Great.


  7. #7
    Greetings,

    Some of those techniques, like cracking, forehead push and, knee lock and push, can cause injury if done full on in video number one.


    mickey

  8. #8
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    Quote Originally Posted by sanjuro_ronin View Post
    For #2 you need to go beyond that and show it being "fought", ie: a practical demo of the technique in action VS a resisting opponent.
    IMO, I can make clips in 2 different ways.

    1. My opponent attacks, I respond.
    2. I attack, my opponent responds, I then respond to his respond.

    I don't like to train the #1 situation because since my opponent moves in toward me, I don't have to move in toward him. He has done the "close distance" for me and I don't get to train my "entering strategy". If my opponent attacks first, I will use front kick or foot sweep to interrupt his attack, I then attack back. This way, I still attack first by definition.

    I like to train the #2 situation. If I attack when my opponent is still "on guard", that's exactly how the 1st clip and 2nd clip look like.
    Last edited by YouKnowWho; 08-12-2014 at 08:34 PM.
    http://johnswang.com

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    Quote Originally Posted by Dragonzbane76 View Post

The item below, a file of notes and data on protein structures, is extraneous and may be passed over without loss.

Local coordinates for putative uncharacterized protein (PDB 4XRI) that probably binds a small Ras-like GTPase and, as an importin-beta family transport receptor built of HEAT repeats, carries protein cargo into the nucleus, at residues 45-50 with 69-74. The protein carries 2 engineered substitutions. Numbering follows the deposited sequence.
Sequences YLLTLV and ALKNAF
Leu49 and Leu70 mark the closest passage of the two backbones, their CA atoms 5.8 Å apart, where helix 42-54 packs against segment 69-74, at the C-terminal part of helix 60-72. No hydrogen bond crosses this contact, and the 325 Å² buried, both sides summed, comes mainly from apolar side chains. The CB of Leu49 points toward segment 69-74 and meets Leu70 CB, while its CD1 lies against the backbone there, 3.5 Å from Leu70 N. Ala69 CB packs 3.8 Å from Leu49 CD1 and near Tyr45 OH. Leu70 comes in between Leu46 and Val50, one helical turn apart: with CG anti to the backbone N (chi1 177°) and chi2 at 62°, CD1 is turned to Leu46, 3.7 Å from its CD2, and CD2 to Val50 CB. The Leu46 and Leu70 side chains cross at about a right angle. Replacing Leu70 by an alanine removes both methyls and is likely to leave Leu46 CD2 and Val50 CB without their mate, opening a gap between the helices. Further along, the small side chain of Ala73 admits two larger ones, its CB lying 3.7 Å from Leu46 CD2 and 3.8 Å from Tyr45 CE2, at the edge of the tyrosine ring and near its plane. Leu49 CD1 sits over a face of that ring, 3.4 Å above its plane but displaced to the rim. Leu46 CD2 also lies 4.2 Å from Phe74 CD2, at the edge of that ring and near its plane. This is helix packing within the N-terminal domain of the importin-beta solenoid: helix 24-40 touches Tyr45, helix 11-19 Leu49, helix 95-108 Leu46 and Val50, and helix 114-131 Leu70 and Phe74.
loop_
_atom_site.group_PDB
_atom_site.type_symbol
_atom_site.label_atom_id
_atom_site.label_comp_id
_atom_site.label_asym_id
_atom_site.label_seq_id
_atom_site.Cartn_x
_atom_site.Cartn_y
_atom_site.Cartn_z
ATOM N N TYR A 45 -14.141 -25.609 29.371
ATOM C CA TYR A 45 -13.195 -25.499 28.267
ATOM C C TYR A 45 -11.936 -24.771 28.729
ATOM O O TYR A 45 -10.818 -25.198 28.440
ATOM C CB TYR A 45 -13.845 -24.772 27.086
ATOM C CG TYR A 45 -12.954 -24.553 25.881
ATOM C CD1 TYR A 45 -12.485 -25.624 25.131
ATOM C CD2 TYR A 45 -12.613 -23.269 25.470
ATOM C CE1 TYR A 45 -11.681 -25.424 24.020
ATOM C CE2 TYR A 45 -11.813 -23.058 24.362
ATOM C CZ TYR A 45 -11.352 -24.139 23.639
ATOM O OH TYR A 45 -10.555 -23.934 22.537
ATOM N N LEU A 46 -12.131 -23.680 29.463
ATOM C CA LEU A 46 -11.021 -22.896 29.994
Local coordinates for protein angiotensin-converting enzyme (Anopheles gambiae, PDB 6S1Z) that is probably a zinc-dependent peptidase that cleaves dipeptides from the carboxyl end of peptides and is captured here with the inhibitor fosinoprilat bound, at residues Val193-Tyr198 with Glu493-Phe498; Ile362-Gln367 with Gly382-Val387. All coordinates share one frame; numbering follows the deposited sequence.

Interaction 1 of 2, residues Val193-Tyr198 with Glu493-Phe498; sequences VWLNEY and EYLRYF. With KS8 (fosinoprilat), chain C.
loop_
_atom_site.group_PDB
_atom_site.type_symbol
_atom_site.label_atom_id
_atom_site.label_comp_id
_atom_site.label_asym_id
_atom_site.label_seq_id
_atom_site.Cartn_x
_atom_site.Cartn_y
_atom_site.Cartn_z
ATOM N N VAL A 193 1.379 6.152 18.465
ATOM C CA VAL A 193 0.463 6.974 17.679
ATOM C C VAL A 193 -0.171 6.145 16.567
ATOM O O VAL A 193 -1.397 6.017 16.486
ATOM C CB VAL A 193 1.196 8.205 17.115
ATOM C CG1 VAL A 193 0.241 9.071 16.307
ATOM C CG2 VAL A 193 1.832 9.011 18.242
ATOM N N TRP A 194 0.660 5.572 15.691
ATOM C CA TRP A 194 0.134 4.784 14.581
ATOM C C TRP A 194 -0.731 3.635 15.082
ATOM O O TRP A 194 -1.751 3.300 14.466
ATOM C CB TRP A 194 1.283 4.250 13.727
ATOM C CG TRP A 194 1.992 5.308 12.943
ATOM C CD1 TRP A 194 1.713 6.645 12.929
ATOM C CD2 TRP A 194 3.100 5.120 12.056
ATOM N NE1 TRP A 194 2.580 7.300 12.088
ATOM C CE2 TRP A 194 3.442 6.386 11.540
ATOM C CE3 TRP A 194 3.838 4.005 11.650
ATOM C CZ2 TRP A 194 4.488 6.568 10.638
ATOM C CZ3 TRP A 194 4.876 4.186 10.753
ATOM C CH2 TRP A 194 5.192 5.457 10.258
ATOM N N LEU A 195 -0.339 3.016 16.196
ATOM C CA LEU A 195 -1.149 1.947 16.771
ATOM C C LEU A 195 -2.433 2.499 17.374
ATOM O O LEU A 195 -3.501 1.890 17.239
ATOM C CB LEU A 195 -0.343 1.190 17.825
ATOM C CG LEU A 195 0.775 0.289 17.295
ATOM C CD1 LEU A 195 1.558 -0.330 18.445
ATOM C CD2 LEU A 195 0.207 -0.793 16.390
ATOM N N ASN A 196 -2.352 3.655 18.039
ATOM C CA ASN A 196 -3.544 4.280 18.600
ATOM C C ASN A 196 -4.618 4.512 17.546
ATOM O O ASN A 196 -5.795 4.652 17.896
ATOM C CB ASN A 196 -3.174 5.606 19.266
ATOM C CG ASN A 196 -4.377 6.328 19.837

Like ronin brought up I would like to see them in application practice. Got any vids of full on?
    I assume you like to see this kind of clips, the clips that came from tournaments.

    Last edited by YouKnowWho; 08-12-2014 at 01:45 PM.
    http://johnswang.com

    More opinion -> more argument
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  10. #10
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    Quote Originally Posted by Dragonzbane76 View Post
    Like ronin brought up I would like to see them in application practice. Got any vids of full on?
    Or something like this? Only in tournament, you will deal with full resisted opponent.

    http://johnswang.com

    More opinion -> more argument
    Less opinion -> less argument
    No opinion -> no argument

  11. #11
    Quote Originally Posted by sanjuro_ronin View Post
    I just have this to say:

    There are two types of demo clips that can be done:
    1) strictly instructional/demos aimed at practitioners of the style that are training the style.
    2) Instructional/ demos for people wanting to learn the techniques of the style.

    The differences are that if you are doing clips for #1, those are perfectly fine because the viewer is getting practical hands on training already.
    They are not good enough for #2.

    For #2 you need to go beyond that and show it being "fought", ie: a practical demo of the technique in action VS a resisting opponent.

    Use the Dog Brothers "mantra" as a guide:

    See it taught, see it fought.